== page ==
Recently one of Bernie’s (favorite) patients was diagnosed with recurrent, metastatic breast cancer. He’s been at this job for nearly a decade but this news is always a punch in the stomach. And now, we can’t possibly distance ourselves with a we’ll-keep-her-in-our-prayers-and-now-there’s-laundry-to-fold way. Nancy described it like this:
“It must be surreal for the two of you to be pressed so close to the glass between what man can do and God’s plan.”
I keep returning to Hester Hill Schnipper’s* mantra for those diagnosed with disseminated Cancer: “it’s not curable, but it’s treatable.” While I focus on the hope of that statement—that medicines (poisons) can keep this vibrant, beautiful mom around for a long, long time—Bernie reviews the entire case for reassurances that The Team didn’t fail her. Did the surgeons, oncologists, and radiologists have the best plan? Is her cancer unusual, receptor negative, aggressive, (or in all ways unlike mine)? But the real nagging question is, “Why didn’t anyone cc God on the plan? Why isn’t God on the damn Team?” Zealot Sister may have answers for this… but I don’t.
I met her in Costco. Only days after the pathology report sentenced me to months of surgeries and baldness, Bernie and I took our prepare-for-the-Armageddon shopping list to the superstore. Bulk buying has never failed to improve the mood of my husband, and grocery preparedness seemed like a better plan for the day than putting on the brave face for the kids. As our carts met mid-aisle at the canned corn, Bernie’s former patient recognized her doctor, and after introductions I was given the usual spiel of Bernie-gratitude that I never tire of hearing. But she could sense something was wrong. So right there, under the eyes of a hundred Jolly Green Giants, I told this complete (to me) stranger, that I was about to be a patient in the same office that treated her. More hugs, tears, and assurances that life would eventually return to normal. She had long, gorgeous hair. She pointed to her over-sized cart that was brimming with all of the provisions for a teenage sleepover at her house. She was Survival in Skinny Jeans, proof of a fun-filled life down the road. And now for this lively, pretty lady who was so quick to share this-is-scary tears with me at Costco… all of that surgery and chemo didn’t keep her Cancer away.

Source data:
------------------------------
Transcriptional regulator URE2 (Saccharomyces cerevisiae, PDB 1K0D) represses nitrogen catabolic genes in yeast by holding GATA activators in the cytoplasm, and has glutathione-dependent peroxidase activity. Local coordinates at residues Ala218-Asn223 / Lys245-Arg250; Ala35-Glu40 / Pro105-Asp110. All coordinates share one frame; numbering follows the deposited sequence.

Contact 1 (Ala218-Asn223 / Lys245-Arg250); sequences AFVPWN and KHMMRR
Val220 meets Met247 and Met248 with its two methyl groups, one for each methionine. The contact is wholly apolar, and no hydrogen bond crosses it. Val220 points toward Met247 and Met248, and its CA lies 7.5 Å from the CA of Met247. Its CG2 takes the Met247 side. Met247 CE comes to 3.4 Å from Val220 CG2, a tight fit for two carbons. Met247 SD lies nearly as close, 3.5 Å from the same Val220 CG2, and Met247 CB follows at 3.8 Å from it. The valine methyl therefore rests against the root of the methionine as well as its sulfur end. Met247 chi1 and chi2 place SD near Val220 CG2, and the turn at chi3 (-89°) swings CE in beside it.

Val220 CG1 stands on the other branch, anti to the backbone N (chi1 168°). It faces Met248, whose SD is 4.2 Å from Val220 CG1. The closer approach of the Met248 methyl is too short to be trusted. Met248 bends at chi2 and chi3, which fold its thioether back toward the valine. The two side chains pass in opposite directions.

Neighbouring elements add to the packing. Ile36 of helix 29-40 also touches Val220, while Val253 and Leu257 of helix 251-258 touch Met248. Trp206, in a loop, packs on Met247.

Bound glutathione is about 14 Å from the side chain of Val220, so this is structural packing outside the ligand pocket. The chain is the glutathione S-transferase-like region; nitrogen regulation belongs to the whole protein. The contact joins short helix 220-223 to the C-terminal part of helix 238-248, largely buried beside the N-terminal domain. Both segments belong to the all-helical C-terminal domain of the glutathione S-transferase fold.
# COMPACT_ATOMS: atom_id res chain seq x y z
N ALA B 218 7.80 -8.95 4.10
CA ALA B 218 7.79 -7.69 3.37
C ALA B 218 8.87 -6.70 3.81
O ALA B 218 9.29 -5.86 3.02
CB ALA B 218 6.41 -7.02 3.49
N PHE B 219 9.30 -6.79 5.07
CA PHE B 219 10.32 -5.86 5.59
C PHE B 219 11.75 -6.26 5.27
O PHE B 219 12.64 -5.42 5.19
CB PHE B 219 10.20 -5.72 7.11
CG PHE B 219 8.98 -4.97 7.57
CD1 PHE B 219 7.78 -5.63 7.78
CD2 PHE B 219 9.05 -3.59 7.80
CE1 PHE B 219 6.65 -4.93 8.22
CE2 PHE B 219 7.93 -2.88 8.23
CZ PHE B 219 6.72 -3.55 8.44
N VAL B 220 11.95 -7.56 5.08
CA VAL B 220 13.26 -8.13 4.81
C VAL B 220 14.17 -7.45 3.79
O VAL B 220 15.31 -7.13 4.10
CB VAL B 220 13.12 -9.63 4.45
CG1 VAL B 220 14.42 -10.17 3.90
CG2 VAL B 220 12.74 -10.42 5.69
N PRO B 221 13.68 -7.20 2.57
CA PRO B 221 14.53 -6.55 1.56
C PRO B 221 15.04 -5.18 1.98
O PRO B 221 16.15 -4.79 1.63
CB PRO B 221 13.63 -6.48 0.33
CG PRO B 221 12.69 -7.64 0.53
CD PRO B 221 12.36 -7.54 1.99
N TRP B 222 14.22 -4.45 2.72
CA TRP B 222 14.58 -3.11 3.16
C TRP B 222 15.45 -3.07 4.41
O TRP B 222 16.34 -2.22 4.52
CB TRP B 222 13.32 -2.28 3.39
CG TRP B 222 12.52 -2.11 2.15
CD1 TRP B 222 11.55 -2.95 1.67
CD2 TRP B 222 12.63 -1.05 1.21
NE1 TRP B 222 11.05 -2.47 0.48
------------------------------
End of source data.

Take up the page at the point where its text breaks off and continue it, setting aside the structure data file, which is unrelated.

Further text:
I think all of us here in Pink Ribbonville try (and often fail) to keep tears at bay when someone new is diagnosed. It’s part of our Welcome Wagon package. The news dredges up all of the terror, pain, cold, and loss I don’t want anyone else to experience. Now as a new Cancer Veteran, I occasionally entertain the notion that a cosmic card has already been punched. At the very least I have a two-year Jury Duty served kind of exclusion? But the real possibility of recurrence, or (in Hester’s case) a second primary tumor, or the death sentence of metastatic disease looms for all of us. Recently, as this crappy news cast a large shadow over Bernie and me, and Maria, and the rest of the Team of Doctors who are caring for this lovely lady, I need to believe that God is on the Team. Of course he’s in on the plan: He scripts The Plan. And maybe Zealot Sister has answers for the then why? Why? WHY?… but I don’t.